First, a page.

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FISHERMAN’S FRIENDS: 3 ½ STARS. “a bracing gust of sea air in our cynical times.”

Another entry in the Real-Life-Underdog-Brits-Overcoming-Adversity genre of movies—think “The Full Monty,” “Calendar Girls” and more recently “Military Wives”—“Fisherman’s Friends,” now on VOD, is a good-natured crowd pleaser with some deep laughs but no major surprises.

Daniel Mays is Danny, a “proper bigshot” London music biz executive, on a quick weekend get-a-way with some mates in Port Isaac in Cornwall. They are fish out of water in the village. The locals poke fun at their city-slicker ways, treating them like outsiders. “We have our ways down here,” Jim (James Purefoy) warns Danny, “and once you cross the River Tamar you’re not in England anymore. We’re a land apart. You get my drift, son?”

After hearing a local group of fishermen, led by Jim, Jago (David Hayman) and Leadville (Dave Johns), singing a cappella sea shanties Danny’s pals jokingly convince him that he should sign the band to a record contract. He’s skeptical at first, but there’s something about the music that speaks to his soul. But first, he has to persuade the fishermen who are suspicious of his motives. “We have no need to sell our souls for fifteen minutes of fame,” Jim tells him.

His friends can’t believe he fell for the joke. “Do you really think we’d sign a boy band with the combined age of 643?”

But, convinced the public will want to see real people with real talent communicating 500 years of naval history, Danny perseveres. “In a world saturated with manufactured pop bands,” he says, “the fishermen are a real catch.” Plus, he’s fallen for life in the village and Jim’s daughter Alwyn (Tuppence Middleton).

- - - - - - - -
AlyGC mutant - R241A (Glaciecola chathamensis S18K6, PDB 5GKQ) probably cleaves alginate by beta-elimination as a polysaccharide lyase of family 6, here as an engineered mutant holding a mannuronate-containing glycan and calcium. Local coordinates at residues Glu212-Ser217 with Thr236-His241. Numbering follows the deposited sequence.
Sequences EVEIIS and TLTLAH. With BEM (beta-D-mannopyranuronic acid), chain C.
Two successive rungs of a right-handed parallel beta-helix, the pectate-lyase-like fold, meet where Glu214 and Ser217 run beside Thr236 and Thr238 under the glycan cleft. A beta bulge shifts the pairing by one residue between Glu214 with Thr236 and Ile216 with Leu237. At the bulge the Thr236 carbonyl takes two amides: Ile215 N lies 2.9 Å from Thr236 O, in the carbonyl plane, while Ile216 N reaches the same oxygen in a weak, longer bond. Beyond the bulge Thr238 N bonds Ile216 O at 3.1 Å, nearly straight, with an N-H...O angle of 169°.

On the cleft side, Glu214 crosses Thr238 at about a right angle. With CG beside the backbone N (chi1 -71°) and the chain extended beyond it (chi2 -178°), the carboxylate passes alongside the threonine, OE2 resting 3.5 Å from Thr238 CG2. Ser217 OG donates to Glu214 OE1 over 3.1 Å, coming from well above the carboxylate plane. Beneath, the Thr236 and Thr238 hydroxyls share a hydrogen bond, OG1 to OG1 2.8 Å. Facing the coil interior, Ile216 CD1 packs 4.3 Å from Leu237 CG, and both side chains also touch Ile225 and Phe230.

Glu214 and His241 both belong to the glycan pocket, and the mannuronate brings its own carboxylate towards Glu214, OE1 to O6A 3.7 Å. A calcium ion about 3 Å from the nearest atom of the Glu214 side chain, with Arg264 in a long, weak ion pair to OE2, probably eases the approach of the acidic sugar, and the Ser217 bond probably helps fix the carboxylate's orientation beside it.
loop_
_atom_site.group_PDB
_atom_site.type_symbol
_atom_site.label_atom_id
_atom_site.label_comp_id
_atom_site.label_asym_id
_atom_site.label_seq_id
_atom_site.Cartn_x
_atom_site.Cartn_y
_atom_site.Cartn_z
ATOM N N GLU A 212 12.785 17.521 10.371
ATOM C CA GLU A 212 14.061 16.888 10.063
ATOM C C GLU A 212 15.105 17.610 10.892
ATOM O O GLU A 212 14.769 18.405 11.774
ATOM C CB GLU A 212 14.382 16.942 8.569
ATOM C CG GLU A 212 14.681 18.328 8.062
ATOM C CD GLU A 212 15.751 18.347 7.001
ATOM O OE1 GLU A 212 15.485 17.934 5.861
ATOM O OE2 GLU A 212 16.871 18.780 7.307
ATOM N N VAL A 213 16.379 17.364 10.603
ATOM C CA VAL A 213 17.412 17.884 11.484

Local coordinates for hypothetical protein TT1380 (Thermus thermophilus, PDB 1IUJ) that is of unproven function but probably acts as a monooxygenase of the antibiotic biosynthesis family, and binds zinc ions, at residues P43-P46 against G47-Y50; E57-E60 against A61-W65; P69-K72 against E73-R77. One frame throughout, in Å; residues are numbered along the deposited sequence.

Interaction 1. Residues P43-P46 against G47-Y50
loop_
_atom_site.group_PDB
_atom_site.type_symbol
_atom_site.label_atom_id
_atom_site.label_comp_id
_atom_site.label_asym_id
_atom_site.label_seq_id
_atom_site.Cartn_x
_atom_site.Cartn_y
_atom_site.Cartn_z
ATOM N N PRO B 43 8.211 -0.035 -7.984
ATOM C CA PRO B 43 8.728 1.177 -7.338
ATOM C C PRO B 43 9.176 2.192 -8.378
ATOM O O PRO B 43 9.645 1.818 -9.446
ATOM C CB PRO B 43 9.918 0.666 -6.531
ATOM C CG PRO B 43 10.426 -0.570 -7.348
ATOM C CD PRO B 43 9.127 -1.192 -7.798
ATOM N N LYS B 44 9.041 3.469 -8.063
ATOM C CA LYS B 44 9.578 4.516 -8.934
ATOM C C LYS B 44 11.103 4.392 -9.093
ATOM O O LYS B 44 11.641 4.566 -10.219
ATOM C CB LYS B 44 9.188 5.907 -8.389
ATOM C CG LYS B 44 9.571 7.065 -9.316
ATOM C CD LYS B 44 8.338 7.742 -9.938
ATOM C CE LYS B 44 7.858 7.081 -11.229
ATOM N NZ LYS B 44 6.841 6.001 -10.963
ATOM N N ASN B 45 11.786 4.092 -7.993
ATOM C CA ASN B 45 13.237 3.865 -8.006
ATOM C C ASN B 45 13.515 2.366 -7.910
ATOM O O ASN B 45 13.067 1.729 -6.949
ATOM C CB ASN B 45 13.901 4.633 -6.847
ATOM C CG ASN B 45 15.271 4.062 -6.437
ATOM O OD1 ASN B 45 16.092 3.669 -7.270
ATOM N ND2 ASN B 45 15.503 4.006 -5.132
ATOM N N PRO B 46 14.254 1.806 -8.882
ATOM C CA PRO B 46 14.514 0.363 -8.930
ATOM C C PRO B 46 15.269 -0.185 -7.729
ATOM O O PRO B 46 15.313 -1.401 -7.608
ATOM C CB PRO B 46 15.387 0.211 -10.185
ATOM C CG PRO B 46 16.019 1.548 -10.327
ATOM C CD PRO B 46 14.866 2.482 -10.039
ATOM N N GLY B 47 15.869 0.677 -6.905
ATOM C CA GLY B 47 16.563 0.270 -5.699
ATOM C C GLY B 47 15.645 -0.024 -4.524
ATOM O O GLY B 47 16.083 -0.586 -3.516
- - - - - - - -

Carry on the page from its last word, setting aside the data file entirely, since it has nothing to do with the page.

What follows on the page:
The story of the band’s success is almost stranger than fiction. In real life The Fisherman’s Friends “buoy band” signed a contract with Island Records and their debut went on to become the biggest selling traditional folk album of all time. “Fisherman’s Friends” keeps the bones of the real story but amps up the big emotional moments. The highs soar and the lows have a heartfelt sentimentality. None of it quite feels like reality but by the time the end credits roll it’s clear that Port Isaac in Cornwall is a nice place to visit for 115 minutes.

“Fisherman’s Friends” is formulaic, clearly manipulative, and any sense of subtlety was clearly cut adrift around the second draft of the script but the story’s feel-good underdog story mixed with innate messages of decency and loyalty make it as refreshing as a gust of sea air in our cynical times. “We stick together down here,” Says Jago. “One and all. That’s the difference between sinking or swimming in a place like this.” A good message, even when delivered with a heavy hand.

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